What does it take to remain the King of Beers? Bribes/Incentives.


I ran across this article, and have been noodling its ramifications. I usually get some grief when I tell people I won’t support ABInBev in any way, shape, or form. When I tell people I won’t buy Goose Island, Golden Road, or Elysian Brewing, no matter how good those beers remain, I am usually given some line about “as long as the beer is good, I’ll drink it.”  And then I’m told I’m inconsistent because I’ll drink Lagunitas or Ballast Point even though they’re no longer craft. I am very consistent and this article explains why.

See, even though Lagunitas is 50% owned by Heineken, and Ballast Point is now wholly owned by Constellation Brands, who also owns such illustrious brands as Corona, Pacifico, and Modelo, neither of these macro breweries is ABInBev, and yeah, there’s a difference.

“Distributors whose beer sales are 98 percent InBev brands can get as much as $1.5 million in rebates—as long as they don’t also sell some popular craft brews as well.”

Yeah, I’ll say there’s a difference.  It’s one thing if you make a great product and sell it for a low enough price. If you do that, you deserve all the marketshare you can get. That’s NOT what this is. This is squashing other brands using advantage given to you by an outdated, unnecessary system. How do you go about doing something like this?

Well, when Prohibition was ended (repeal day was just celebrated the other day, by the way) the government instituted a well-meaning, yet like other regulations attempting to protect people from themselves misguided system called the 3-Tier System. This system says that, by and large, breweries cannot sell directly to retail. You have the producing tier, the distributing tier, and the retailing tier. This is supposed to prevent the sort of widespread drunkenness we saw before Prohibition. So how do you game this kind of a system?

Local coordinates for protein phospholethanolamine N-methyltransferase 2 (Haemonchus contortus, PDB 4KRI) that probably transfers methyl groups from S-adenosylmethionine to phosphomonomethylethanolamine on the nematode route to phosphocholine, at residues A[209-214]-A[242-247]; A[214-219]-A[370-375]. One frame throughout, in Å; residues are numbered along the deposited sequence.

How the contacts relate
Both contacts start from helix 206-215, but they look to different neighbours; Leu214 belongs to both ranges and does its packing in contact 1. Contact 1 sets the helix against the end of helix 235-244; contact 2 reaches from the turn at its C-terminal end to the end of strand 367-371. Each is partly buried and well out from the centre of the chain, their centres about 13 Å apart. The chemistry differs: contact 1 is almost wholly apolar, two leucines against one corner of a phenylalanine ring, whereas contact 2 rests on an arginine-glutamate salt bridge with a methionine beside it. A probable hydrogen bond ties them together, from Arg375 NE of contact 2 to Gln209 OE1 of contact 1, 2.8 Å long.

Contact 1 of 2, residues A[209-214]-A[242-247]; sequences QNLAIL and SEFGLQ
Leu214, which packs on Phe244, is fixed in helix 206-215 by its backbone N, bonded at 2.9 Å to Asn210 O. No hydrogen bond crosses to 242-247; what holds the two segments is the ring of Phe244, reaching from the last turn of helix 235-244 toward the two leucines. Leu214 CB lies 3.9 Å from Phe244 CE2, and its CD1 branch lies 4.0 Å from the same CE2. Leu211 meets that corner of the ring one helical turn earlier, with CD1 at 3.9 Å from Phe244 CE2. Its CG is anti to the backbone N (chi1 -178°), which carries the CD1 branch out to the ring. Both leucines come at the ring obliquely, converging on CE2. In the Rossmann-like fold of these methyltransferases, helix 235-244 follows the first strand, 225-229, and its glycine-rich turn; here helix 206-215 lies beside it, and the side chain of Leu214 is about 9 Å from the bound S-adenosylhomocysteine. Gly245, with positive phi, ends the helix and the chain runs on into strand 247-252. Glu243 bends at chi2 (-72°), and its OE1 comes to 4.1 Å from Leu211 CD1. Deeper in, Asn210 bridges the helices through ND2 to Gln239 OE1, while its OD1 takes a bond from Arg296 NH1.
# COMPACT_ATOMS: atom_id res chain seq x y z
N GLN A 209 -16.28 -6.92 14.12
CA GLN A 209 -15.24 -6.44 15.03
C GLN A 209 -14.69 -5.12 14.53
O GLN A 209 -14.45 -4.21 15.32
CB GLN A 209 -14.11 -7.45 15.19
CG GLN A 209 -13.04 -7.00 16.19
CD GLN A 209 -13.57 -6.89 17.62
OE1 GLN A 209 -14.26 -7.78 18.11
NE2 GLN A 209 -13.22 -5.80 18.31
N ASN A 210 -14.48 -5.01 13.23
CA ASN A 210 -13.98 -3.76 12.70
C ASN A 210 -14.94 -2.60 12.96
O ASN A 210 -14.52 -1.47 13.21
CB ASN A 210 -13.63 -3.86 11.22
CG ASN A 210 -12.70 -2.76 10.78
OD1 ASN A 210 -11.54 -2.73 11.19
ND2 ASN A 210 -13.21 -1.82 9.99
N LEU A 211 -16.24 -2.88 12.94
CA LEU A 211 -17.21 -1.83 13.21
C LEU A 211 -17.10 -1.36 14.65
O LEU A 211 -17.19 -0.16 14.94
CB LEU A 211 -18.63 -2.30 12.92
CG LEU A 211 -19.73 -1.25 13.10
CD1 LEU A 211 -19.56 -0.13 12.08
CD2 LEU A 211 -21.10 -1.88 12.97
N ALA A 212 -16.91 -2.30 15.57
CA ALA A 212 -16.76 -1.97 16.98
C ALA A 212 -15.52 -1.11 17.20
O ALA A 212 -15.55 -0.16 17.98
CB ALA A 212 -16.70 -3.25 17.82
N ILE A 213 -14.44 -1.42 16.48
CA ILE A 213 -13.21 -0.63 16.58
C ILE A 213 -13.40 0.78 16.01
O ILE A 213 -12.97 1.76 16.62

A pretty good beer selection, yeah? You might be surprised...

A pretty good beer selection, yeah? You might be surprised…(Click the image to zoom in.)

First off, if you’re going to use the system to your advantage such that no one else can, you want the system to be around for as long as possible…longer than that, even.  So you build up a lobbying network. These lobbyists will use money, gifts, and anything else you can get your hands on to bribe politicians to squash any attempt to eliminate or ease this system’s impact on other breweries. They’ll also bribe politicians to squash any attempt, however much sense it makes, to eliminate the 3-Tier system. Distributors, as the sole source of booze, will help you in this as much as they can, so you won’t be alone.

Next, you buy out or otherwise use your clout to push other brands out of the market. If they’re your brands, you can torpedo them, or push them cheaply instead of market alternatives. Buy distributors in states which inexplicably allow you to do so, and then use these distributors to only push your brands. Sell just enough competitors’ brands to avoid antitrust litigation and stay under the radar. It’s not ideal, but it’s the cost of doing business.

Where competitors can’t be bought or pushed out, file flippant and pointless lawsuits. Yeah, this will cost you something, and they’re frivolous lawsuits, so you’ll lose them or they’ll be thrown out, but the proportional cost to the smaller breweries will be HUGE. They’ll capitulate or go out of business long before you will. They just don’t have the clout or cash to pay the high-powered lawyers that you can.